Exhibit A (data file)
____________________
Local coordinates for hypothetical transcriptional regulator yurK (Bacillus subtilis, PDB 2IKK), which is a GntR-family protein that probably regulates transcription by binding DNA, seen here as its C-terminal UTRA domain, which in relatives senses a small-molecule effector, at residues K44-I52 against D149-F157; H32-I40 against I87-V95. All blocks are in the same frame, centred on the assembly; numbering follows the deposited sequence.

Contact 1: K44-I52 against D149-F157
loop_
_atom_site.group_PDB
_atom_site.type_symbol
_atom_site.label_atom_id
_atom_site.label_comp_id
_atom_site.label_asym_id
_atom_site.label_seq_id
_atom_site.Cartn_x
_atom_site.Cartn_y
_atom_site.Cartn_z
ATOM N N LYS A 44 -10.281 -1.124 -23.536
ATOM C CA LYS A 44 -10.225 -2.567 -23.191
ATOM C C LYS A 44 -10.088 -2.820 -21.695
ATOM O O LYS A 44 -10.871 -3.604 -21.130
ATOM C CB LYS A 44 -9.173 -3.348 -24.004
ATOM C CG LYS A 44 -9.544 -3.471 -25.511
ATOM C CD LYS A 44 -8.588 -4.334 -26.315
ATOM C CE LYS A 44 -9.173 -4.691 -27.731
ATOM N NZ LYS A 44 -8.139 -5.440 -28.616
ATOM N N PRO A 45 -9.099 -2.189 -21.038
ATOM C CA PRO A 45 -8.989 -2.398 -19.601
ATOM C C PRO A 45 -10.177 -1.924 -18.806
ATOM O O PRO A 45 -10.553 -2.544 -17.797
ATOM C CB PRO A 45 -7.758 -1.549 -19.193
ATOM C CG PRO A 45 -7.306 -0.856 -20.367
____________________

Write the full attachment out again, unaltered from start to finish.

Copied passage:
Local coordinates for hypothetical transcriptional regulator yurK (Bacillus subtilis, PDB 2IKK), which is a GntR-family protein that probably regulates transcription by binding DNA, seen here as its C-terminal UTRA domain, which in relatives senses a small-molecule effector, at residues K44-I52 against D149-F157; H32-I40 against I87-V95. All blocks are in the same frame, centred on the assembly; numbering follows the deposited sequence.

Contact 1: K44-I52 against D149-F157
loop_
_atom_site.group_PDB
_atom_site.type_symbol
_atom_site.label_atom_id
_atom_site.label_comp_id
_atom_site.label_asym_id
_atom_site.label_seq_id
_atom_site.Cartn_x
_atom_site.Cartn_y
_atom_site.Cartn_z
ATOM N N LYS A 44 -10.281 -1.124 -23.536
ATOM C CA LYS A 44 -10.225 -2.567 -23.191
ATOM C C LYS A 44 -10.088 -2.820 -21.695
ATOM O O LYS A 44 -10.871 -3.604 -21.130
ATOM C CB LYS A 44 -9.173 -3.348 -24.004
ATOM C CG LYS A 44 -9.544 -3.471 -25.511
ATOM C CD LYS A 44 -8.588 -4.334 -26.315
ATOM C CE LYS A 44 -9.173 -4.691 -27.731
ATOM N NZ LYS A 44 -8.139 -5.440 -28.616
ATOM N N PRO A 45 -9.099 -2.189 -21.038
ATOM C CA PRO A 45 -8.989 -2.398 -19.601
ATOM C C PRO A 45 -10.177 -1.924 -18.806
ATOM O O PRO A 45 -10.553 -2.544 -17.797
ATOM C CB PRO A 45 -7.758 -1.549 -19.193
ATOM C CG PRO A 45 -7.306 -0.856 -20.367